Daniel Walker Howe, Charles Sellers, C. Vann Woodward: Was there or wasn't there a market revolution in 19th century America?

Historians in the News

... Daniel Walker Howe’s ambitious new book, “What Hath God Wrought: The Transformation of America, 1815-1848” (Oxford; $35), chronicles every development that Thoreau despised, many that he admired, and a great deal about which the man in Walden’s woods cared not one whit. Between 1815 and 1848, the United States chased its Manifest Destiny all the way to the Pacific; battled Mexico; built thousands of miles of canals, railroads, and telegraph lines; embraced universal white-male suffrage and popular democracy; forced Indians from the South and carried slavery to the West; awaited the millennium, reformed its manners, created a middle class, launched women’s rights, and founded its own literature. “What Hath God Wrought” is both a capacious narrative of a tumultuous era in American history and a heroic attempt at synthesizing a century and a half of historical writing about Jacksonian democracy, antebellum reform, and American expansion.

Howe’s book is the most recent installment in the prestigious Oxford History of the United States. This would not be worth mentioning except that the book that was initially commissioned to cover this period, Charles Sellers’s “The Market Revolution: Jacksonian America, 1815-1846,” was rejected by the series editor, the late, distinguished historian C. Vann Woodward, and it is Sellers against whom Howe argues, if with a kind of gentlemanly diffidence. (Oxford did publish Sellers’s book, in 1991, just not as part of the series.) Sellers, a historian at Berkeley, claimed that the greatest transformation of the first half of the nineteenth century—indeed, the defining event in American and even in world history—was no mere transformation but a revolution, from an agrarian to a capitalist society. “Establishing capitalist hegemony over economy, politics, and culture, the market revolution created ourselves and most of the world we know,” Sellers wrote.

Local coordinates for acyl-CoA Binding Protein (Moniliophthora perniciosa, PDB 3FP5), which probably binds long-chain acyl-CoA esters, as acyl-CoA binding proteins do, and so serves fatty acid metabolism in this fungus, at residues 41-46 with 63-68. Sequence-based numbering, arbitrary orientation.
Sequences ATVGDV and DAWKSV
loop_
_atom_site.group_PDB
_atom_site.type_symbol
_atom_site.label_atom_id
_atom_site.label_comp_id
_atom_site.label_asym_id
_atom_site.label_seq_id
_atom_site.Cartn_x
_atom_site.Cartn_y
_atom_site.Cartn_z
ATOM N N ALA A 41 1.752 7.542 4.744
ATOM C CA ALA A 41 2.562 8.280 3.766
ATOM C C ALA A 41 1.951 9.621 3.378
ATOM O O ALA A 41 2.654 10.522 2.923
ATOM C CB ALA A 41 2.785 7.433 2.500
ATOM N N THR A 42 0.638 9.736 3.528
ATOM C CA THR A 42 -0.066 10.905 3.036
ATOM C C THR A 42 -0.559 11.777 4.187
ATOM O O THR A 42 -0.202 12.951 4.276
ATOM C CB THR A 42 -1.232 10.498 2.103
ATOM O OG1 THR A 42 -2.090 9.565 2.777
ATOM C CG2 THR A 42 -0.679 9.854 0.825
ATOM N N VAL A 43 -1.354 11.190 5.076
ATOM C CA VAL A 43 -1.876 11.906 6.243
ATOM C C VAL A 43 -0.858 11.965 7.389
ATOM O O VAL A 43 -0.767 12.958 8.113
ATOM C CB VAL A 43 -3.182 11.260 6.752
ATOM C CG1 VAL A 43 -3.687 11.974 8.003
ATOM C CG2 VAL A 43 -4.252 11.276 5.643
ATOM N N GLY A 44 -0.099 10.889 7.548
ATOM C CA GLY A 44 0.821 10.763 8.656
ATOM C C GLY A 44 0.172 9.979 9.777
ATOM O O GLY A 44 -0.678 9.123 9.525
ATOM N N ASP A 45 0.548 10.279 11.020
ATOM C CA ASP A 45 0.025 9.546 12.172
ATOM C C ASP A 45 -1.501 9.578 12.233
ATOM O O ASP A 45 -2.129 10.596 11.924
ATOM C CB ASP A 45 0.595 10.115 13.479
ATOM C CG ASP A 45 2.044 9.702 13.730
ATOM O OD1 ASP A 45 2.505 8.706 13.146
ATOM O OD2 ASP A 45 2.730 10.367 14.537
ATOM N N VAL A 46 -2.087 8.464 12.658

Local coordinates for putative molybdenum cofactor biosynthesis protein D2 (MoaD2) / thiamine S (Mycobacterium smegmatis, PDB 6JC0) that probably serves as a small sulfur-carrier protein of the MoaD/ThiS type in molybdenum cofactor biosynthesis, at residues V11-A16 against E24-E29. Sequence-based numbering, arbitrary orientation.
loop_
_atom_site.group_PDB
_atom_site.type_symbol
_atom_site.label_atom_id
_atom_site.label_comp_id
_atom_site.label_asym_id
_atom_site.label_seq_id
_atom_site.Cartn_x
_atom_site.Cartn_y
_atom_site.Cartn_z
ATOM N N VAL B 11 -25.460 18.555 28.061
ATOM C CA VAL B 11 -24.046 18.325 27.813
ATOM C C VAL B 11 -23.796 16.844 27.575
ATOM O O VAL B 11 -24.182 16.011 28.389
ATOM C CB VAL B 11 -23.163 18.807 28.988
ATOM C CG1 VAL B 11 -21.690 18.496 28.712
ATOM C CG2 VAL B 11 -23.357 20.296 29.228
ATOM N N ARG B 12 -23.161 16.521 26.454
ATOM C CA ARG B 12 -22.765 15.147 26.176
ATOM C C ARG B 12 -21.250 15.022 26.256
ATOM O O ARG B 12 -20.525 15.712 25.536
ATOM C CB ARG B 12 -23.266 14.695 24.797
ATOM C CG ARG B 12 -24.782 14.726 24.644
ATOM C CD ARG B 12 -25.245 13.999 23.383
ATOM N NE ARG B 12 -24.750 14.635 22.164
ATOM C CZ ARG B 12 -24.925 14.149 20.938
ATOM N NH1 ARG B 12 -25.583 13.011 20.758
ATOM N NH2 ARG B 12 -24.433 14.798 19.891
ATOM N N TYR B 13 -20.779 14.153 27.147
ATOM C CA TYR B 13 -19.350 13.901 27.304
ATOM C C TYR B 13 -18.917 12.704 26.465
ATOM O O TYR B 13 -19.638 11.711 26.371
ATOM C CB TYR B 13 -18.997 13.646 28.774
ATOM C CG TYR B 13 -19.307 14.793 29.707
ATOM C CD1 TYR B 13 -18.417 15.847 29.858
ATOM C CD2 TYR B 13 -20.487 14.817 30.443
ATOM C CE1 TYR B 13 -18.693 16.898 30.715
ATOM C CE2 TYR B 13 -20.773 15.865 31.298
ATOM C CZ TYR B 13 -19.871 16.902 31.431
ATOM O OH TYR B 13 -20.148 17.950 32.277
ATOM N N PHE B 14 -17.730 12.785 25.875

Sellers’s energetic, brilliant, and strident book may not have reached readers outside the academy—perhaps Woodward anticipated this—but among scholars it enjoyed a huge influence, not least because “The Market Revolution” was published just after many of the nation’s best historians had written essays sounding urgent calls for synthesis in American historical writing. During the nineteen-sixties and seventies, historians had produced longer and longer monographs on smaller and smaller subjects. A decade in the life of a town. A year in the life of a family. Dazzling studies, many of them, but pieces of a puzzle that no one had been able to put together. “The great proliferation of historical writing has served not to illuminate the central themes of Western history but to obscure them,” Bernard Bailyn complained, in 1981, in his presidential address to the American Historical Association. There followed similar, heartfelt laments by Eric Foner (“History in Crisis”), Herbert G. Gutman (“The Missing Synthesis”), and Thomas Bender (“Making History Whole Again”). Sellers’s paradigm seemed to offer an answer; he had dumped all the pieces out of the box, and put them together, joining decades of meticulous empirical research about Western farmers, Eastern bankers, Southern slaves, artisans, immigrants, politicians, everyone....

Sellers’s was the thesis that launched a thousand dissertations; evidence of the market revolution seemed to be everywhere; it seemed to explain everything. In “The Market Revolution Ate My Homework,” a thoughtful essay published in Reviews in American History in 1997, the historian Daniel Feller observed that “a monograph that presupposes a market revolution will certainly discover one.” His caution went unheard.